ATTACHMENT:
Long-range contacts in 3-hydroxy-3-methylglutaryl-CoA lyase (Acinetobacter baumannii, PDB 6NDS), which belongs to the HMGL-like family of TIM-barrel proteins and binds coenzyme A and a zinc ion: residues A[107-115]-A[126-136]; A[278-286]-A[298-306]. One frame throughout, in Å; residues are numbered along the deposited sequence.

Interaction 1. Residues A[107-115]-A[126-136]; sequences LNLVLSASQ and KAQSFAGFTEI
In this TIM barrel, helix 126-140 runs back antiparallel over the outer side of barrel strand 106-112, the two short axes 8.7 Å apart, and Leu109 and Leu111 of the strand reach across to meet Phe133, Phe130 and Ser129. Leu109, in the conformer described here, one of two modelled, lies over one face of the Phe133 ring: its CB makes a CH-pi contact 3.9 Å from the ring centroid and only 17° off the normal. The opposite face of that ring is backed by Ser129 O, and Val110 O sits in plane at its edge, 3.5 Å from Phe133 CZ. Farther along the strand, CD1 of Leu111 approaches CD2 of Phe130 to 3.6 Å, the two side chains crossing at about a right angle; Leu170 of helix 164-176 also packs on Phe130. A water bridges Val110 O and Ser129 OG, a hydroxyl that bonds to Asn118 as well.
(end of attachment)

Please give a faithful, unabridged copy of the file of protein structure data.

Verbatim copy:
Long-range contacts in 3-hydroxy-3-methylglutaryl-CoA lyase (Acinetobacter baumannii, PDB 6NDS), which belongs to the HMGL-like family of TIM-barrel proteins and binds coenzyme A and a zinc ion: residues A[107-115]-A[126-136]; A[278-286]-A[298-306]. One frame throughout, in Å; residues are numbered along the deposited sequence.

Interaction 1. Residues A[107-115]-A[126-136]; sequences LNLVLSASQ and KAQSFAGFTEI
In this TIM barrel, helix 126-140 runs back antiparallel over the outer side of barrel strand 106-112, the two short axes 8.7 Å apart, and Leu109 and Leu111 of the strand reach across to meet Phe133, Phe130 and Ser129. Leu109, in the conformer described here, one of two modelled, lies over one face of the Phe133 ring: its CB makes a CH-pi contact 3.9 Å from the ring centroid and only 17° off the normal. The opposite face of that ring is backed by Ser129 O, and Val110 O sits in plane at its edge, 3.5 Å from Phe133 CZ. Farther along the strand, CD1 of Leu111 approaches CD2 of Phe130 to 3.6 Å, the two side chains crossing at about a right angle; Leu170 of helix 164-176 also packs on Phe130. A water bridges Val110 O and Ser129 OG, a hydroxyl that bonds to Asn118 as well.